I don't want to be a perpetual advocate for basketball violence but it might be time for Russell Westbrook to serve up a spicy, crispy two-piece to Patrick Beverley’s jawbone. Tuesday night, Westbrook and Beverly got into a skirmish after Beverley dove wildly for loose ball and clipped Westbrook’s knees with his flailing body. Luckily Westbrook was not hurt.
The Oklahoma City star was not so lucky during a similar incident during the 2013 playoffs. During a first-round matchup between the No. 2 seed Thunder and No. 7 seed Houston Rockets, Beverley took out Westbrook’s knees attempting to go for a steal. Westbrook suffered a torn meniscus and the Thunder’s hopes for a rematch with the Miami Heat in the NBA Finals were instantly dashed.
Beverley has made his mark in the league as a gritty tenacious defender. He is known for getting under opposing players’ skin and often straddles the line between dogged and dirty. But diving at a player's knees is not cool. It's one thing to play hard. It's another to play reckless. Beverley's carelessness could have ended Westbrook’s season once again.
It’s unclear if the NBA will fine Beverley, but it should. Beverley's play could have put one of the league's biggest stars out of the game for no reason. In this age of routine 150 point games, the NBA needs guys who play with an edge like Beverley. However, playing without regard to other players’ safety is no bueno.
Pardon me if I wanted to see Westbrook catch Beverley with the Rajon Rondo-esque left hook or a State Farm Chris Paul-ish uppercut. He’s a repeated offender and often revels and relishes in his dirty plays. Although cooler heads prevailed Tuesday night and both players finished the game without incident, something tells me this won’t be the last dustup between the two. Mr. Triple Double is known for being petty. In this case, it would certainly be warranted. Beverley had better watch his back.
It is Halloween season and NBA teams should be frightened out of their minds. Why? The murderous monsters from Golden State are terrorizing the league. In a span of 5 days, the Warriors watched both Steph Curry and Klay Thompson eclipse the 50-point mark in less than three quarters.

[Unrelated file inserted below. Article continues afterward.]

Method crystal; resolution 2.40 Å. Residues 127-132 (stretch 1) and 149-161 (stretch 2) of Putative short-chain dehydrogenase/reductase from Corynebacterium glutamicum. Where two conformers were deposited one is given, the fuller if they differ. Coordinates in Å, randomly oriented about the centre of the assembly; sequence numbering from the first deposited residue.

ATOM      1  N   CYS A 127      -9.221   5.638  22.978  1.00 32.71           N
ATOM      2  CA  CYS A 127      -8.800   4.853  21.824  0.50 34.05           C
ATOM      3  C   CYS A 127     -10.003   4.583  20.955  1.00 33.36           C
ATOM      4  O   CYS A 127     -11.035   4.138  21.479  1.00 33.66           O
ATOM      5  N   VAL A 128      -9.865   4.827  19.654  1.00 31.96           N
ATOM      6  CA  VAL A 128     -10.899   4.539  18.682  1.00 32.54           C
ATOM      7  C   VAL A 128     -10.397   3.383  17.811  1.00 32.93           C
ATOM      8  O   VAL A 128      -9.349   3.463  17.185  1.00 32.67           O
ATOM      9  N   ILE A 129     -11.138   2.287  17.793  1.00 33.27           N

Curry dropped 51 points on Oct. 24 versus the Washington Wizards. Thompson, who had been off to a relatively cold start to the season, went NBA 2Klay with 52 points, including a record-setting 14 three-pointers, in a game versus the Chicago Bulls. Oh yeah, Kevin Durant dropped a modest 41 points on the New York Knicks on Oct. 26.
The Warriors are 7-1 and injured four-time All-Star DeMarcus Cousins hasn’t even sniffed the basketball court yet. Considering the fact that defense around the NBA is trash, it is very likely that the Warriors could average 160 points per game if the team desired to do so.
The idea sounds absurd right? Just remember though both Curry and Thompson sat on the bench the entire 4th quarter on their remarkable nights. The Warriors still racked up 144 and 149 points respectively in those games.
The NBA record for most points in a regular-season game (by a single team) is 186 points. That record occurred in a triple overtime game by the Detroit Pistons in 1983. I'm going to go out on a limb and say we'll see the Golden State Warriors break that record this season on a night when Curry, Durant and Thompson all get hot on the same night.
What's wrong with the Rockets?
To quote former NFL coach Dennis Green, the Warriors “are who we thought they were.” The Houston Rockets, however, seem to be some sort of imposter. What in the world is happening in Houston? The Western Conference runner-ups from a season ago are off to an abysmal 1- 6 to start for the 2018-19 campaign.
The Rockets are not losing a bunch of buzzer-beater battles either. James Harden’s club has lost by 19 points to the New Orleans Pelicans and Portland Trail Blazers and by 20 points to the lowly Los Angeles Clippers.
Last season, the Rockets finished seventh in defensive efficiency. Houston currently sits 25th in the same category. What's the difference?
The Rockets lost two key defenders during the offseason. Trevor Ariza signed with the Phoenix Suns. Luc Mbah a Moute joined the Los Angeles Clippers. Those defensive stalwarts were replaced with none other than Carmelo Anthony. Jeff Bzelik, the assistant coach who served as Mike D'Antoni's defensive guru, also retired.
So far, opposing teams have salivated at the opportunity to lure Anthony into a one-on-one with a speedy guard. I stated it in last week’s column and I’ll state it again: Not every team in the NBA is built to switch everything on defense.
D'Antoni has seemingly acknowledged that fact and has talked publicly about changing his defensive strategy. It’s possible though that Bzelik was the key to the Rockets defensive improvements over the past few seasons. Now that he's gone, the Rockets look like the typical D'Antoni defense that we have all come to know and ridicule.
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